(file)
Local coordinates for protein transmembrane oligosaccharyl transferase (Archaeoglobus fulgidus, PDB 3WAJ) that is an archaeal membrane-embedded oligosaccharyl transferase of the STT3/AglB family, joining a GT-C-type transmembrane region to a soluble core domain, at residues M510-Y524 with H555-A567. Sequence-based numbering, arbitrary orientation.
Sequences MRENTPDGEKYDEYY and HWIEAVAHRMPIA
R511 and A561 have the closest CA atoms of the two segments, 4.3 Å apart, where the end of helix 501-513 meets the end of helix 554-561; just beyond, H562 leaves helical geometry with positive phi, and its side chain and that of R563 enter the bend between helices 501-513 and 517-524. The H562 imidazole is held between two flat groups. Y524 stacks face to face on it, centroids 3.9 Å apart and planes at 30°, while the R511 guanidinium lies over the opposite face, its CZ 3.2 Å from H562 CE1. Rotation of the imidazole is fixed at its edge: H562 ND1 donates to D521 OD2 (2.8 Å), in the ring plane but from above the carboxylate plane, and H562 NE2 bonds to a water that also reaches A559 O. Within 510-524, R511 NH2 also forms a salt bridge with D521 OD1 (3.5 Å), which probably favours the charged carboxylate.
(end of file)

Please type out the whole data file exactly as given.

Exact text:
Local coordinates for protein transmembrane oligosaccharyl transferase (Archaeoglobus fulgidus, PDB 3WAJ) that is an archaeal membrane-embedded oligosaccharyl transferase of the STT3/AglB family, joining a GT-C-type transmembrane region to a soluble core domain, at residues M510-Y524 with H555-A567. Sequence-based numbering, arbitrary orientation.
Sequences MRENTPDGEKYDEYY and HWIEAVAHRMPIA
R511 and A561 have the closest CA atoms of the two segments, 4.3 Å apart, where the end of helix 501-513 meets the end of helix 554-561; just beyond, H562 leaves helical geometry with positive phi, and its side chain and that of R563 enter the bend between helices 501-513 and 517-524. The H562 imidazole is held between two flat groups. Y524 stacks face to face on it, centroids 3.9 Å apart and planes at 30°, while the R511 guanidinium lies over the opposite face, its CZ 3.2 Å from H562 CE1. Rotation of the imidazole is fixed at its edge: H562 ND1 donates to D521 OD2 (2.8 Å), in the ring plane but from above the carboxylate plane, and H562 NE2 bonds to a water that also reaches A559 O. Within 510-524, R511 NH2 also forms a salt bridge with D521 OD1 (3.5 Å), which probably favours the charged carboxylate.